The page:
Zuma’s trial postponed to February 2020

Former president Jacob Zuma Picture: Darren Stewart/Gallo Images
Former president Jacob Zuma Picture: Darren Stewart/Gallo Images

Former president Jacob Zuma’s criminal trial, which was set to commence in the KwaZulu-Natal division of the South African High Court in Pietermaritzburg on Tuesday after his application for a permanent stay of prosecution was denied last week, has been postponed to February 4 2020.

The postponement comes after the former president’s legal team said they would be appealing last week’s dismissal of Zuma’s application for a permanent stay of prosecution.

Although the state, through advocate Billy Downer, indicated that the National Prosecuting Authority would challenge the appeal, the state was in agreement with Zuma’s legal team that it would be best for all parties that proceedings only commence in February 4 2020.

“The appeal against last week’s application by Zuma can only be heard before a full bench and the earliest this can happen is November 22,” said Downer.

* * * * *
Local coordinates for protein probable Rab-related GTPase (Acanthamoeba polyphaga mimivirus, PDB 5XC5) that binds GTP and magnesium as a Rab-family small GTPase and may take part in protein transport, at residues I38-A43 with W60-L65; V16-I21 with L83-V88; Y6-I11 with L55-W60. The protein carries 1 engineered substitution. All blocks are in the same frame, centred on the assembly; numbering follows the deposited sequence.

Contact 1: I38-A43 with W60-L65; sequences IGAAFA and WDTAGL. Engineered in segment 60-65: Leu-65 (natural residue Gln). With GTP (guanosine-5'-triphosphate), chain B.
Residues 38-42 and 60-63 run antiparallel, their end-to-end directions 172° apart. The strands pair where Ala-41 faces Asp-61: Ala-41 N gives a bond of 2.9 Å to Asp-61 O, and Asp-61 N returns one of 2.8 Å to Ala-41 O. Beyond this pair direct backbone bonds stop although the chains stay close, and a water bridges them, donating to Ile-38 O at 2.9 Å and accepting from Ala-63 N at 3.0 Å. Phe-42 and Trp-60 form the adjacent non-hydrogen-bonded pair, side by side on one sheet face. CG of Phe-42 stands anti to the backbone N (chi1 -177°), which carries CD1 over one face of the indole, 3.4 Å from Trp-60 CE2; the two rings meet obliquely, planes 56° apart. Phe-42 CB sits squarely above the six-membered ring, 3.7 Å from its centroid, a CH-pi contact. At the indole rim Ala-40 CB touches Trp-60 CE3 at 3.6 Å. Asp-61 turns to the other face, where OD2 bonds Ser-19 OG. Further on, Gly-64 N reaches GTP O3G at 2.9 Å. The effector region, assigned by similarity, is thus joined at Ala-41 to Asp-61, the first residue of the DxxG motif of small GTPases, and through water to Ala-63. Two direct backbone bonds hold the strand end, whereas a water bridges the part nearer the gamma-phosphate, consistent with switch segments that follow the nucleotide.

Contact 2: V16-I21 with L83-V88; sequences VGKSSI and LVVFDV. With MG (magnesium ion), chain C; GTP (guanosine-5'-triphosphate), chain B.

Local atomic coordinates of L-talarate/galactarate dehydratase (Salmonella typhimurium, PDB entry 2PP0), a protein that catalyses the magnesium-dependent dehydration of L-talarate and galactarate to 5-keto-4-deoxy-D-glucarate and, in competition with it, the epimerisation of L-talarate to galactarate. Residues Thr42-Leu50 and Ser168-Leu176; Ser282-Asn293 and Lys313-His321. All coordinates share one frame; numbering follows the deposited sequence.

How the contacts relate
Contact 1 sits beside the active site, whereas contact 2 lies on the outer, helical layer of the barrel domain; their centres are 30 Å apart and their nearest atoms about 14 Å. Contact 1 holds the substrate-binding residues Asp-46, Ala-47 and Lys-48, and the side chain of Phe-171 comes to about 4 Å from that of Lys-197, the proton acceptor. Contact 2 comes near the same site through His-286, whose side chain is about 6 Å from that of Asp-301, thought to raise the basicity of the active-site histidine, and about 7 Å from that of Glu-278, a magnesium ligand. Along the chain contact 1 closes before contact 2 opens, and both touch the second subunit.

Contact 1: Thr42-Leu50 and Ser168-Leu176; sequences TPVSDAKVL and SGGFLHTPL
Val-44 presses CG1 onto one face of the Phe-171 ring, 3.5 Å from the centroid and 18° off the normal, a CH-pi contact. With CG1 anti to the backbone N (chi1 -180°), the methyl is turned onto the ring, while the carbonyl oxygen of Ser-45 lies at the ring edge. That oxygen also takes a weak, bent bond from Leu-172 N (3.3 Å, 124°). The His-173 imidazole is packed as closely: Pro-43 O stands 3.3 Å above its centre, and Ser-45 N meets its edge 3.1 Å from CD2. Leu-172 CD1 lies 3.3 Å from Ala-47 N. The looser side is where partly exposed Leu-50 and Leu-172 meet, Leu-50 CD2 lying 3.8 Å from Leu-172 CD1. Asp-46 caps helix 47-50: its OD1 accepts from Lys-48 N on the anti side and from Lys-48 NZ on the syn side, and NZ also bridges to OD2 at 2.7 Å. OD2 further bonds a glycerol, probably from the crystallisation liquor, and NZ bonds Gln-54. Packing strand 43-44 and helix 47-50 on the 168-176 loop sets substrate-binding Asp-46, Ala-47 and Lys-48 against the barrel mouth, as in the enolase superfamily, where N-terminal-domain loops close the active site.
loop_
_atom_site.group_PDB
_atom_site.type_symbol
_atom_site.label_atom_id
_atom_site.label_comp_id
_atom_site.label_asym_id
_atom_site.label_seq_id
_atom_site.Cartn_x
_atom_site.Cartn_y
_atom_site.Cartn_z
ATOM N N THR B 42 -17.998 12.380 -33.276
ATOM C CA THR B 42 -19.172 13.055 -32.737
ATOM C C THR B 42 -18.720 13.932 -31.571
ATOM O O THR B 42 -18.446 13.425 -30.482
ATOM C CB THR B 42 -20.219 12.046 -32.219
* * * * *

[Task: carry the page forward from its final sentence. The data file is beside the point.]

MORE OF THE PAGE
Zuma’s legal team has until the first of November to lodge an appeal, given that this could only happen within 15 days of the judgment that was handed on Friday.

Downer said the state was ready to commence with the criminal proceedings, a sentiment also expressed by Zuma’s advocate Thabani Masuku.

The two parties agreed on February 4 as a holding day for the pre-trial arguments, saying it would be favourable as all parties would by then know how far the appeal processes would have gone.

Judges Bhekisisa Mnguni, Thoba Poyo-Dlwati and Esther Steyn last week dismissed Zuma’s application, saying the “unreasonable delay” in prosecution – which Zuma has argued to be prejudicial to his cause – were as a result of both parties, the National Prosecution Authority and the former president’s numerous court challenges.

This paved the way for the former president to face 16 charges of fraud, corruption, money laundering and racketeering relating to the arms deal. It is alleged that Zuma received 783 payments, totalling just over R4 million from his then financial adviser Schabir Shaik and his Nkobi group of companies between 1996 and 2005.

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